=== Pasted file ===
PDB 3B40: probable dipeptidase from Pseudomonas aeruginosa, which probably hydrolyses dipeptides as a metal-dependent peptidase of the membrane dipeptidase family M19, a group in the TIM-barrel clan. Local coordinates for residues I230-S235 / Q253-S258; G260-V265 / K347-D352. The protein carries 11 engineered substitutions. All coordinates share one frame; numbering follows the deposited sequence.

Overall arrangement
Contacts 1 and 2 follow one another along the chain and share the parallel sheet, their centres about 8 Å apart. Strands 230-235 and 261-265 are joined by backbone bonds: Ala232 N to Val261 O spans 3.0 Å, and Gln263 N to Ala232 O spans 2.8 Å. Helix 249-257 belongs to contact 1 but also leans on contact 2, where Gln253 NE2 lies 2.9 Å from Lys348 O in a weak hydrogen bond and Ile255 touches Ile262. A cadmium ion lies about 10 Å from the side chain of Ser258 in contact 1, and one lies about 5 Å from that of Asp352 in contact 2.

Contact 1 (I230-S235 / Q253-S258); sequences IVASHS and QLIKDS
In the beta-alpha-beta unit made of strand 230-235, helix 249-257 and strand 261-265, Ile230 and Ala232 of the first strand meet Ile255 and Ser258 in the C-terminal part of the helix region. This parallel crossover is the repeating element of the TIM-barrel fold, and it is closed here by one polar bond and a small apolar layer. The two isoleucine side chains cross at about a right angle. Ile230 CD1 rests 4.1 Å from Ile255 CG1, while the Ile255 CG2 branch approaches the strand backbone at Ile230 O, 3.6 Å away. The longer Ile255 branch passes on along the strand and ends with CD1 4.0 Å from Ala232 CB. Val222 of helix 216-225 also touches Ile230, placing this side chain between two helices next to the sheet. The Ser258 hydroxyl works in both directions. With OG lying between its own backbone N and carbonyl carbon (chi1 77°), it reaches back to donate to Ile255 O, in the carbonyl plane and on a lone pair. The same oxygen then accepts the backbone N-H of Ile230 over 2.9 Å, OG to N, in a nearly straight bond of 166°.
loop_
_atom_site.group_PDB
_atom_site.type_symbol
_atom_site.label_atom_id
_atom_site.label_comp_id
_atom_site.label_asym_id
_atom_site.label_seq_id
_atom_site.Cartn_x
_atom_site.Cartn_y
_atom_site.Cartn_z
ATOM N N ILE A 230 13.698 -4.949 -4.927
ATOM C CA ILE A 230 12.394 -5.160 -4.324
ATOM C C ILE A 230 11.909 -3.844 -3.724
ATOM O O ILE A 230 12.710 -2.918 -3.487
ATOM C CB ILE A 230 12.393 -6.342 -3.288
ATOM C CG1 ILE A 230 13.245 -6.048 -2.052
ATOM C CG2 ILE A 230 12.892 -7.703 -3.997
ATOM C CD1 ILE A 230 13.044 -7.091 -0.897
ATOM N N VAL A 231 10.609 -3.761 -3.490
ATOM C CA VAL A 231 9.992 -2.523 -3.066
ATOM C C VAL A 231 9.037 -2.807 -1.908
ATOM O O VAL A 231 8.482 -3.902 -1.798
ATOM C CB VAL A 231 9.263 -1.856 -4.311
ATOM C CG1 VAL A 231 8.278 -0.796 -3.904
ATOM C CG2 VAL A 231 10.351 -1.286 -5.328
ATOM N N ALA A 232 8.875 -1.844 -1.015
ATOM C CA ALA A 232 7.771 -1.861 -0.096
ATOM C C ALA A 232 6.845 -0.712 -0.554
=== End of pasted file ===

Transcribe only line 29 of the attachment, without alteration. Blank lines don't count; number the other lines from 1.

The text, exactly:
ATOM C CG1 VAL A 231 8.278 -0.796 -3.904